Don DeLillo es un tipo que, no sé por qué, me cae bien. En las fotos tiene pinta de hombre severo y que está por pocas bromas, pero a mí me da la sensación que en realidad es un tipo cordial y amable con el que puedes conversar fácilmente de cualquier cosa (creo que esta idea se desprende de las pocas muestras que he podido leer de su correspondencia con David Foster Wallace).

He leído dos de los novelones de Don DeLillo (‘Ruido de fondo’ y ‘Libra’) y los dos me encantaron. Pero, como sus novelo
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Eloy Eduardo
Two stories stand out in this collection, “The Angel Esmeralda” and “Hammer and Sickle” (5 stars each). Both are bewitching. In the first one (about two very committed nuns and a lost young girl that is raped, murdered, and then comes back in an apparition) DeLillo’s voice becomes personal, lets himself go, and he plays with his ideas, with his style, with the originality of his characters, for quite a reading experience. The second, narrated in the first person by a white-collar inmate in a min ...more
Alan Chen
I'm a huge fan of DeLillo but this collection of short stories was slightly disappointing. If I attempt to summarize the stories they sound kind of bland (a couple gets stranded because they can't get a flight, 2 college students fantasize about a stranger, 2 nuns see an image of an angel on an advertising sign) because these stories are more about atmosphere, mood, or the interior life of the characters. The problem I had with them is that the stories are rich in gloom/doom and this ominous qua ...more
Nate
Hit and miss on a lot of these stories. "Human Moments in World War III" seems to get a mention in most reviews here and otherwise. I really loved that one. Hands down my favorite. A weird not so distant future of its time it's incredibly nostalgic and at the same time incredibly prophetic.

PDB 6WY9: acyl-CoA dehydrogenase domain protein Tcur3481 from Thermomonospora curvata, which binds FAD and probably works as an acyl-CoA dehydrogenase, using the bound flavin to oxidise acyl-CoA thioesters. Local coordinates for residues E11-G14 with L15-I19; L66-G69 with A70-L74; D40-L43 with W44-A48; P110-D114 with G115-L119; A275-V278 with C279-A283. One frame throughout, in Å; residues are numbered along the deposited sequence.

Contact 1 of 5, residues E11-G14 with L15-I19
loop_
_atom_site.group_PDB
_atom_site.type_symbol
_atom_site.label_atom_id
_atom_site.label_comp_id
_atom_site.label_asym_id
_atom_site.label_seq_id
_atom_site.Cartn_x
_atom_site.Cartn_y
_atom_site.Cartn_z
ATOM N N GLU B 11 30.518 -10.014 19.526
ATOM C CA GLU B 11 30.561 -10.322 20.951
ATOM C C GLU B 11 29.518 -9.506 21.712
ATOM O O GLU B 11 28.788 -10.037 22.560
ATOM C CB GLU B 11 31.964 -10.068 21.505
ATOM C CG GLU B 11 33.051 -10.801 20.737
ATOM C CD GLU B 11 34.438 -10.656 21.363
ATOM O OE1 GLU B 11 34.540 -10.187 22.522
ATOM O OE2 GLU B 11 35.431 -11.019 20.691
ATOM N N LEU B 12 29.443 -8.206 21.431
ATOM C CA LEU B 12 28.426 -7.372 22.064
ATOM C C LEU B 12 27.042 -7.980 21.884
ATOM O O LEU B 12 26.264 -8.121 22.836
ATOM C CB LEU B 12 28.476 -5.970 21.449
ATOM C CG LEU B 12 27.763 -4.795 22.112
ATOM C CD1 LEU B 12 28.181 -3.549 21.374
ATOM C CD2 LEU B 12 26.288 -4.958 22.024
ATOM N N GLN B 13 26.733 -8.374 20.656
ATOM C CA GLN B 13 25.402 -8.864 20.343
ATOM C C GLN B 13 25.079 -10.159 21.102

'“I still get depressed on Sundays,” he says.

“Do we have Sundays here?”

“No, but they have them there and I still feel them. I always know when it’s Sunday.”

“Why do you get depressed?”

“The slowness of Sundays.
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Darwin8u
Don Delillo is one of those writers who either hits a home run with me or hits a series of amazing fouls. Mao II made me want to be a writer. White Noise pretty much convinced me I would never be good enough. Reading these 9 stories that span about 30 odd years it is clear that Delillo is a master of the literary universe. There are stories that seem to anticipate disaster and others that seem to translate the quiet terror of the present into more than words. It is like there is a hidden text be ...more
Elalma
Una volta non amavo leggere racconti, ma poi con il tempo ho dovuto ricredermi di fronte a quelli di Salinger, di Dubus, della Munro e di altri. Per questo non ho avuto timori nel leggere questa raccolta, avendo amato molto DeLillo nei romanzi che ho letto; questi racconti sono molto diversi gli uni dagli altri, ma in tutti ho riconosciuto lo stile asciutto ma ricco nello stesso tempo, la profonda analisi che sconfina nell'alienazione ma non nella paranoia, l'ansia di fronte alle paure e il desi ...more